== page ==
The History of Fire Code NFPA 96

NFPA 96 history

NFPA 96, the national fire code regulating commercial kitchen exhaust systems, has changed drastically throughout the years from its inception in 1961 to today. When this fire code was first written by the National Fire Protection Association in 1961, it was just a simple requirement on how one should go about cleaning a kitchen exhaust system. At the time, the most common method of doing so was to literally scrape the solid grease out. Then, after the solid grease had been removed, one would add an alkaline powder that could turn the liquid grease into a solid using a process called saponification. This would literally transform the liquid grease into a form of soap. This substance could then be removed from the system.

One major change occurred after this period, however, that customers still do not understand or even know about. This was regarding the need to report areas left uncleaned. The code stated:

11.4.13 – After cleaning is completed, the vent cleaning contractor shall place or display within the kitchen area a label indicating the date cleaned and the name of the servicing company, and areas not cleaned.

This was the first time it was required for kitchen exhaust cleaning vendors to let their customers and the following inspectors know which parts of the system they did not clean or could not reach. Here is where we begin to see the concept of “inaccessible areas” arise in the kitchen exhaust and hood cleaning industry.

Then in 2001, three major changes happened to NFPA Code 96.

Systems Should Be Cleaned to “Bare Metal”

In 2001, new terminology in the kitchen exhaust cleaning industry came about that required systems to be cleaned to what they referred to as “bare metal.” This cleaning standard specified and defined how clean systems should be and was a progressive move towards safer kitchen exhaust systems.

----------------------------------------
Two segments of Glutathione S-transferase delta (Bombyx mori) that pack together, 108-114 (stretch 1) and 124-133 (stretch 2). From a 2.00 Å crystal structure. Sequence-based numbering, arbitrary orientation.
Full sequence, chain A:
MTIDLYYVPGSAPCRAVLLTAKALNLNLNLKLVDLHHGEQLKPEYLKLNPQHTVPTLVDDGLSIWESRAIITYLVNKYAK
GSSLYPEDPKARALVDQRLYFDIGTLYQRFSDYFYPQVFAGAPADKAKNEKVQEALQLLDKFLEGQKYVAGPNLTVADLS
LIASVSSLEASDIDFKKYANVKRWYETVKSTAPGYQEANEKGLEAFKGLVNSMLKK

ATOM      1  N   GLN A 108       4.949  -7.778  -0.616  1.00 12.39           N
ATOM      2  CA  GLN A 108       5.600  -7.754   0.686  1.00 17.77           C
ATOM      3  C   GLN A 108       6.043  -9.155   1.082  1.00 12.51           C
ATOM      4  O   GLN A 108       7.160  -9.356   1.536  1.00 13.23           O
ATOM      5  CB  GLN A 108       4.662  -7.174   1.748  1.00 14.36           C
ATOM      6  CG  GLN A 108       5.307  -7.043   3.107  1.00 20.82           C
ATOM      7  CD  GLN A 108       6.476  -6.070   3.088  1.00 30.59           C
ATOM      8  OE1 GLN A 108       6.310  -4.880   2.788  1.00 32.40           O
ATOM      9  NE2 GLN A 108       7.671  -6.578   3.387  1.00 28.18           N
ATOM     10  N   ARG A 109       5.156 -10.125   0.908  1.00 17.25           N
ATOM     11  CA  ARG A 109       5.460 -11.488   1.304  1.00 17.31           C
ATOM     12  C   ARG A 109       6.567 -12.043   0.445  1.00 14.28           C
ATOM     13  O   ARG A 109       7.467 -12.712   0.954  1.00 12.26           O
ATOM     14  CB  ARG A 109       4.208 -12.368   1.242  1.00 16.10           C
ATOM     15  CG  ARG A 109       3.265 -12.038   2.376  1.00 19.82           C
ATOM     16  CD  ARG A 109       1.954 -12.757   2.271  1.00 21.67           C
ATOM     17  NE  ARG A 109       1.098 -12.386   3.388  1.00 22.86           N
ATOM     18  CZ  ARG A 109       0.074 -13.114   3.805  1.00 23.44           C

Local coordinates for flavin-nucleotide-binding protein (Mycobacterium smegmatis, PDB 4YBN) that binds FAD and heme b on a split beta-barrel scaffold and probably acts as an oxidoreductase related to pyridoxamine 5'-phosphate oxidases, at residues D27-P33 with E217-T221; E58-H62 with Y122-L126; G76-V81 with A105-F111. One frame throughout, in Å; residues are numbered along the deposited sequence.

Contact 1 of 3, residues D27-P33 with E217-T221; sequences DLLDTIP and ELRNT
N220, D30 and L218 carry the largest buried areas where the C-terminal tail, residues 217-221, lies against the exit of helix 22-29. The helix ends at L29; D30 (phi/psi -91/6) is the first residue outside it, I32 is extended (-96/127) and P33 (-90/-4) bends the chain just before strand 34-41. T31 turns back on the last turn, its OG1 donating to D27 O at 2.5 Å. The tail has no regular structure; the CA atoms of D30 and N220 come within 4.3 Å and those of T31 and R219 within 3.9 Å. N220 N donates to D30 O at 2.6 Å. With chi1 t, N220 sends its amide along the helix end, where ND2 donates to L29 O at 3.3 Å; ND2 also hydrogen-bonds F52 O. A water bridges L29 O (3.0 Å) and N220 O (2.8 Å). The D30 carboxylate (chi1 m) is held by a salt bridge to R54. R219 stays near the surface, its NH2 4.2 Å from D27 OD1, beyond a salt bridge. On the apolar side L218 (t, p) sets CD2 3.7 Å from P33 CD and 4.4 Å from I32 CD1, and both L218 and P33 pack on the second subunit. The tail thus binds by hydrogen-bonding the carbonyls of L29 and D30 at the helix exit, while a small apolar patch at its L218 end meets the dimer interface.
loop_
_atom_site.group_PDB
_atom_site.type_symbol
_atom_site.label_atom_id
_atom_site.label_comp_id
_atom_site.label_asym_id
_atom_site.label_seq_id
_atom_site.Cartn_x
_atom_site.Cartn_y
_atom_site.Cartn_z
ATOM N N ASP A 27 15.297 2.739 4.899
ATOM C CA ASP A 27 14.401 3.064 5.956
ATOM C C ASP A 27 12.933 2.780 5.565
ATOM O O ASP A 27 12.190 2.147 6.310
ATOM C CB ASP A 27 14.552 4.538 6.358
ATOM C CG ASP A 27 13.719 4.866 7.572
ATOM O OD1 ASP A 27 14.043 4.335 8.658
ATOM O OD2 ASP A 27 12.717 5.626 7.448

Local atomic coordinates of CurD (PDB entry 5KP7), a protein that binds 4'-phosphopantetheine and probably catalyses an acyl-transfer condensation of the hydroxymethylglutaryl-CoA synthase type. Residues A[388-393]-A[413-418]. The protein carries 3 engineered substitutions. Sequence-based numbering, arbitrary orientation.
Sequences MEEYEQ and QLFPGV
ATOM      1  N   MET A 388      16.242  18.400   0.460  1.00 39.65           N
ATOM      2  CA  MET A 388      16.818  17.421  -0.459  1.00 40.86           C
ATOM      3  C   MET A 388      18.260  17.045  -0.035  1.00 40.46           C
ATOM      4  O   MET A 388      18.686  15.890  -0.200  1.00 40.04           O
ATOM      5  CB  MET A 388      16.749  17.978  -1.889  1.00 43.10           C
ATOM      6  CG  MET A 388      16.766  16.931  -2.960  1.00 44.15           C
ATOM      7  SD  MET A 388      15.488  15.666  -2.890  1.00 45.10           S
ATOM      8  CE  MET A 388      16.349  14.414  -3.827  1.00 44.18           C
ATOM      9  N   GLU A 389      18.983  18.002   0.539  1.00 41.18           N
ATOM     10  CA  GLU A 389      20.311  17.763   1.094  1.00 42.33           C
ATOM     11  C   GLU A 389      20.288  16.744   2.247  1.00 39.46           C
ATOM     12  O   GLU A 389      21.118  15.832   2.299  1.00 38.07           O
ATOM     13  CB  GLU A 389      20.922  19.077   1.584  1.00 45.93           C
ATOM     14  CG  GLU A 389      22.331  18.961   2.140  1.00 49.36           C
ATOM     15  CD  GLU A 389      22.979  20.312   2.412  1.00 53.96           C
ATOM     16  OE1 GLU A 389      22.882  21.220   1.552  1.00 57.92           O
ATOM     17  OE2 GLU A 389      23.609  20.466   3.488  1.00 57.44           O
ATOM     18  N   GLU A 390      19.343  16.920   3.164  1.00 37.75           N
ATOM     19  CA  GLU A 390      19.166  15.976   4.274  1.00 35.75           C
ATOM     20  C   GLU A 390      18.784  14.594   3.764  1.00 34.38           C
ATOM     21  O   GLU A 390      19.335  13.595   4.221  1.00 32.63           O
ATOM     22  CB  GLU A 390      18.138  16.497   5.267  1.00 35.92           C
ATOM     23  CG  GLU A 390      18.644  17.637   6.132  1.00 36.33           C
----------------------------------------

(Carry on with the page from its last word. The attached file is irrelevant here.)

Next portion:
11.4.1 – Upon inspection, if found to be contaminated with deposits from grease-laden vapors, the entire exhaust system shall be cleaned by a properly trained, qualified, and certified company or person(s) acceptable to the authority having jurisdiction in accordance with Section 11.3.

11.4.2 – Hoods, grease removal devices, fans, ducts, and other appurtenances shall be cleaned to bare metal prior to surfaces becoming heavily contaminated with grease or oily sludge.

11.4.8 – After the exhaust system is cleaned to bare metal, it shall not be coated with powder or other substance.

Although this progress meant that vendors were now held to a higher standard, code 11.4.13 remained the same and still required (or as we see it, allowed) the hanging of “inaccessible area” tags on unreachable parts of the system.

However, after just three years of this code being in effect, they removed the “bare metal” language and wrote a less specific code for the required level of clean that was considered acceptable. This may have occurred as a result of pushback from kitchen exhaust cleaning vendors that were unable to meet that standard or provide that thorough of a cleaning.

“Inaccessible Areas” are a Dangerous Allowance in the Kitchen Exhaust Cleaning Industry

Allowing “inaccessible areas” to be a legal and accepted service for kitchen exhaust cleaning vendors is horrible news for commercial kitchen owners and facility managers. It has been regarded as a major failure in the opinion of the AHJ’s (authority having jurisdiction, such as fire marshals). While we can only speculate why they have allowed this, it is thought that informing the customer of the lack of service they’re receiving for their system may have resulted in the customer demanding a higher level of service from their vendor. However, this did not happen. Some customers did not understand the full value of a thorough service cleaning, or they underestimate the power of a potential grease fire. With this lack of perceived value comes a dangerous fire safety hazard. NFPA 96 permits poor kitchen exhaust system cleaning quality as code compliant and so vendors have no reason to innovate their methodologies and cleaning products.

This lack of innovation has resulted in three poor attitudes common among kitchen exhaust cleaning vendors:

  • Only cleaning the hood, but then claiming they have cleaned the entire kitchen exhaust system. This is FRAUD!
  • Only cleaning what they can physically reach, and then marking the remainder of the system with “inaccessible area” tags and informing the customer.
  • Cleaning the entire system. THE WHOLE SYSTEM!

Most vendors will fall into categories one or two, leaving a small group of vendors that will actually commit to the third category. Our years of experience in the industry have led us to believe that BARE METAL STANDARD provides a much needed and valuable service for commercial kitchen owners or managers. We ALWAYS clean to 95% BARE METAL because we truly believe in fire safety. We want our local communities to be safe from structure fires, so we NEVER hang “inaccessible area” tags ANYWHERE in any system we clean. We simply don’t believe in inaccessible areas. That’s the BARE METAL STANDARD.